An adiabatic process is a thermodynamic process in which there is no heat exchange between a system and its surroundings. The system is thermally isolated. The process is carried out so rapidly that heat exchange is impossible within a short period [1– 4].
- In a pneumatic tire, heat is generated rapidly when the gas is compressed.
- Vertical airflow in the atmosphere – Hot air rises and rapidly cools down
- Expansion and contraction of interstellar gas
- Certain parts of the Carnot engine and Diesel engine are adiabatic.
- Gas turbines operating on the Otto cycle and Brayton cycle use adiabatic processes.
Adiabatic Process, First Law of Thermodynamics, and Enthalpy Change
The first law of thermodynamics establishes a relationship between the internal energy (ΔU) of a system, heat transfer (Q), and work done (W). The following equation represents the first law .
ΔU = Q – W
Since there is no exchange of heat, Q = 0, and the work done is given by
W = – ΔU
It means that if a system does work, energy leaves the system. The work done equals the internal energy change.
The opposite also holds correct. If the surrounding does work on the system, energy enters the latter.
W = ΔU
The first law of thermodynamics in terms of enthalpy change is given by
ΔH = ΔQ + VΔP
For an adiabatic process
ΔH = VΔP
Therefore, the enthalpy change is equal to the flow process work done by the system. This equation applies to open-flow systems like a turbine or pump.
Adiabatic Expansion and Compression
When a gas is expanded adiabatically, its pressure decreases while its volume increases. It results in a decrease in temperature, a process known as adiabatic cooling. When a gas is compressed adiabatically, its pressure increases, and the volume decreases. As a result, the temperature rises, resulting in a phenomenon known as adiabatic heating [1,3].
Based on the pressure, volume, and temperature variations, let us study a few equations that govern the adiabatic process.
Adiabatic Process Equations
A series of equations establish relationships between pressure (P), volume (V), and temperature (T) for a reversible quasistatic process. In the above section, we mentioned that when pressure decreases, volume increases, and vice versa. Therefore, P and V are inversely proportional, leading to the following equation [1-5]:
PVγ = constant
When the system goes from an initial (i) to a final (f) state, we can rewrite the above equation as follows:
PiViγ = PfVfγ
Pi: Initial pressure of the gas
Vi: Initial volume of the gas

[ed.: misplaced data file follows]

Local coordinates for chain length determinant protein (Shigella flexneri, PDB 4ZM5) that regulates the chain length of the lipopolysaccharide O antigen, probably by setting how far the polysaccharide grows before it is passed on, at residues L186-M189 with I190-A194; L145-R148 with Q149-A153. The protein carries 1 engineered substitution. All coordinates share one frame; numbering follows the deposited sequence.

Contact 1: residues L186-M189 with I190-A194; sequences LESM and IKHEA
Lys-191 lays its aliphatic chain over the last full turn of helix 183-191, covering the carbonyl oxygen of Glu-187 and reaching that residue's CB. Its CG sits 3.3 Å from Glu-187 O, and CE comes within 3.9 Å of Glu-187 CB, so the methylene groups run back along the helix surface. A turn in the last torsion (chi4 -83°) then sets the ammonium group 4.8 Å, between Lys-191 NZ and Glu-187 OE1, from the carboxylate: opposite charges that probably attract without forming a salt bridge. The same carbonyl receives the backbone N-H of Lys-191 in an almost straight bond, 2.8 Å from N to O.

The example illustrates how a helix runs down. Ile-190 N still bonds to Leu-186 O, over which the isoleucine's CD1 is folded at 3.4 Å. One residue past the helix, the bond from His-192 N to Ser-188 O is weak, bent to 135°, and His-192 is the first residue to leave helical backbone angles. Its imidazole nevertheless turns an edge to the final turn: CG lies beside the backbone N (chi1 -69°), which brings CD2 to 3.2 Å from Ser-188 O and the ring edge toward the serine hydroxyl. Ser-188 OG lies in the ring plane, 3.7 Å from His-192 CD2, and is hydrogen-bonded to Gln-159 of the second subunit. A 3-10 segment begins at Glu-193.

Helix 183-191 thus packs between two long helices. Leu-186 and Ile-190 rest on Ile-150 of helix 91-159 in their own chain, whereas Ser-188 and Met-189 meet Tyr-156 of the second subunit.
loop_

Pf: Final pressure of the gas
Vf: Final volume of the gas
γ: Adiabatic index
We will use this equation later to calculate the adiabatic work done.
The adiabatic index, γ, is defined as the ratio of the heat capacity at constant pressure (CP) to the heat capacity at constant volume (CV).
γ = CP/CV
Its value is 1.67 for a monoatomic gas, 1.4 for a diatomic gas, and 1.33 for a non-linear triatomic gas.
We can combine the PV relationship with the ideal gas law (PV = nRT) to obtain other equations. The relationship between P and T is as follows:
P1-γTγ = constant
Furthermore, the relationship between T and V is as follows:
TVγ-1 = constant
Work Done in Adiabatic Process
We have already seen how pressure (P) varies with volume (V) when the gas goes from the initial (i) to the final (f) state. This relationship is represented in the P-V curve shown below. We can calculate the work done from this curve. For this purpose, we take an infinitesimal area underneath the P-V curve and integrate it .
W = -∫PdV
From P-V equation
PVγ = constant = K
=> P = K/Vγ
W = K∫dV/Vγ
=> W = K (Vf1-γ – Vi1-γ)/(1 – γ)
Problem 1: Consider pumping air inside the tire of a bicycle using a hand pump. The air inside the pump is a thermodynamic system with well-defined volume, pressure, and temperature. Suppose the nozzle of the tire is blocked. When air is pumped, its volume reduces by ⅓. Calculate the final temperature of the air in the pump if the pump is at room temperature of 27 oC initially.
Since the nozzle is blocked, air cannot flow inside the tire. The sudden decrease in volume can be considered an adiabatic process.
Given Ti = 27 oC = 273 + 27 = 300 K Vf/Vi = ⅓ g = 1.4 (since air is diatomic)
We use the following equation:
TiViγ-1 = TfVfγ-1
=> Tf = Ti (Vi/Vf)γ-1
=> Tf = 300 K (3)1.4-1
=> Tf = 466 K